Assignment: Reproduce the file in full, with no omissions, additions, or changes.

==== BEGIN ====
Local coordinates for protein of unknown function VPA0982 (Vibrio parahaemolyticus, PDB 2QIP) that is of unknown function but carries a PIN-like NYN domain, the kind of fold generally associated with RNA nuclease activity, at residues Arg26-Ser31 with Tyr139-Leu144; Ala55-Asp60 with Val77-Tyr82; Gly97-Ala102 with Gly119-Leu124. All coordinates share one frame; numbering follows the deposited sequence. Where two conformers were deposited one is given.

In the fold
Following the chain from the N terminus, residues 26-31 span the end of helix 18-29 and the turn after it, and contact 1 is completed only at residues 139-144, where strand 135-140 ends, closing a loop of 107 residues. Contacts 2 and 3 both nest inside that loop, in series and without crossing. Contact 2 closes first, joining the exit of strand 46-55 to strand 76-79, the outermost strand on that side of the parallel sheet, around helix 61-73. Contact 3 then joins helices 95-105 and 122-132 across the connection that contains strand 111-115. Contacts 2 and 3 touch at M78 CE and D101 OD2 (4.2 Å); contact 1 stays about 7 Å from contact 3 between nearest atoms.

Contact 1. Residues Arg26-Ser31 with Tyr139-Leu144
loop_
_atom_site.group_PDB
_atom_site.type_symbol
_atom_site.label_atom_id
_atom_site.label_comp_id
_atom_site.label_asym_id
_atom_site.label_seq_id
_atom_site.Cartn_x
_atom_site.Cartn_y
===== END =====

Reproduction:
Local coordinates for protein of unknown function VPA0982 (Vibrio parahaemolyticus, PDB 2QIP) that is of unknown function but carries a PIN-like NYN domain, the kind of fold generally associated with RNA nuclease activity, at residues Arg26-Ser31 with Tyr139-Leu144; Ala55-Asp60 with Val77-Tyr82; Gly97-Ala102 with Gly119-Leu124. All coordinates share one frame; numbering follows the deposited sequence. Where two conformers were deposited one is given.

In the fold
Following the chain from the N terminus, residues 26-31 span the end of helix 18-29 and the turn after it, and contact 1 is completed only at residues 139-144, where strand 135-140 ends, closing a loop of 107 residues. Contacts 2 and 3 both nest inside that loop, in series and without crossing. Contact 2 closes first, joining the exit of strand 46-55 to strand 76-79, the outermost strand on that side of the parallel sheet, around helix 61-73. Contact 3 then joins helices 95-105 and 122-132 across the connection that contains strand 111-115. Contacts 2 and 3 touch at M78 CE and D101 OD2 (4.2 Å); contact 1 stays about 7 Å from contact 3 between nearest atoms.

Contact 1. Residues Arg26-Ser31 with Tyr139-Leu144
loop_
_atom_site.group_PDB
_atom_site.type_symbol
_atom_site.label_atom_id
_atom_site.label_comp_id
_atom_site.label_asym_id
_atom_site.label_seq_id
_atom_site.Cartn_x
_atom_site.Cartn_y